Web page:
At some churches, Nativity Pageants bring out the worst in Christians.
As Slate tells it, these pageants are sometimes about anything but the Christmas spirit.
Often, one of the biggest struggles of the pageant season is fierce, parent-driven competition over parts. It doesn't help when roles like the Virgin Mary and the angel Gabriel are thought to be valuable padding for a college résumé—a great part demonstrates an interest in the theater and church!—making for a tense atmosphere at auditions if unchecked by ministers and pageant leaders.
While we don't know what colleges are looking for nowadays, it seems like the transcript benefits would be small potatoes compared to the glory of playing the mother of God. Either way, it's a Big Deal. One minister describes the classic casting-call strategy of showing up dressed for the part you want - a practice that led to 16 hopeful Virgins one year. Even more shocking to those of us who envision a peaceful ritual of gilt stars, baby dolls and Book of Luke, is the flat-out, almost Medieval mercantilism.
A minister who oversees the annual pageant at a large church on the Upper East Side of Manhattan told me that her church used to give the role of Virgin Mary to the daughter of that year's highest donor. But, she hastened to add, they stopped doing that when competition among the parents started to sour the mood.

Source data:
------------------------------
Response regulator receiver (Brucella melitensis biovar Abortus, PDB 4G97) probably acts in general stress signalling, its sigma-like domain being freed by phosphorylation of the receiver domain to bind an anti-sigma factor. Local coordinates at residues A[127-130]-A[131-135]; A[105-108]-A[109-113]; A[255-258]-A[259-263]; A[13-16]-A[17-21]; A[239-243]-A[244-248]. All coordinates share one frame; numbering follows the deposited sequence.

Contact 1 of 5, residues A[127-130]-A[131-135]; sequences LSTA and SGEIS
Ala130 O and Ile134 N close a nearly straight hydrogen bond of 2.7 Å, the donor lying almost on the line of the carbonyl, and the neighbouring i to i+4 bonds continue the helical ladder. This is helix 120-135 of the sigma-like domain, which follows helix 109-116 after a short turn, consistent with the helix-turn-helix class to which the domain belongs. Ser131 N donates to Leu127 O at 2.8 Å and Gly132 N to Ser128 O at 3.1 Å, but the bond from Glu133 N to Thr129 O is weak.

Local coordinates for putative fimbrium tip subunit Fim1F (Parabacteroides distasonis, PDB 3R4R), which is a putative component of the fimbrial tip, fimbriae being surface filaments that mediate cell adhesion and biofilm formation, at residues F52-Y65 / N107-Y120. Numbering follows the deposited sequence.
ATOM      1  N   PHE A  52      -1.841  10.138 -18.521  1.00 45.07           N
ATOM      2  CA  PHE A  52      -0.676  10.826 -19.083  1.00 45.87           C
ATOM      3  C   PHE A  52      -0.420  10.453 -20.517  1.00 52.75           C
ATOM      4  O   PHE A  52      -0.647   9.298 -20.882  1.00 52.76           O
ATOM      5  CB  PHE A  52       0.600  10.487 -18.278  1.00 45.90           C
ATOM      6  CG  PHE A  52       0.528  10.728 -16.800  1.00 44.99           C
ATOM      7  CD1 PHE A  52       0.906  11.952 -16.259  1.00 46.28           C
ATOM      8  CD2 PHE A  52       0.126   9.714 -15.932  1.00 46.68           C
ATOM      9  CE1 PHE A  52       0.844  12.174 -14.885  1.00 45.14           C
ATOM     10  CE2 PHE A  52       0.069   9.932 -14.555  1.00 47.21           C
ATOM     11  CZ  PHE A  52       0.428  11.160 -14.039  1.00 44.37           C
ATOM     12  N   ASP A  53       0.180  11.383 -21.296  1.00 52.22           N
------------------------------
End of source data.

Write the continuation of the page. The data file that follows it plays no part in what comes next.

The author also describes donations of high-end fabrics for costumes and the occasional designer-clad Wise Man.
All of this sounds like a bad TV Christmas special, but it's interesting to see this come right now, when we're hearing so much about budget Christmases and churches are hurting from charity cutbacks. Will the donations and the cloth of gold dry up? Will everyone learn the true spirit of Christmas? Or, like the pageants themselves, is the lure of the ultimate leading lady too strong a tradition to overthrow?
Bethlehem Does Broadway [Slate]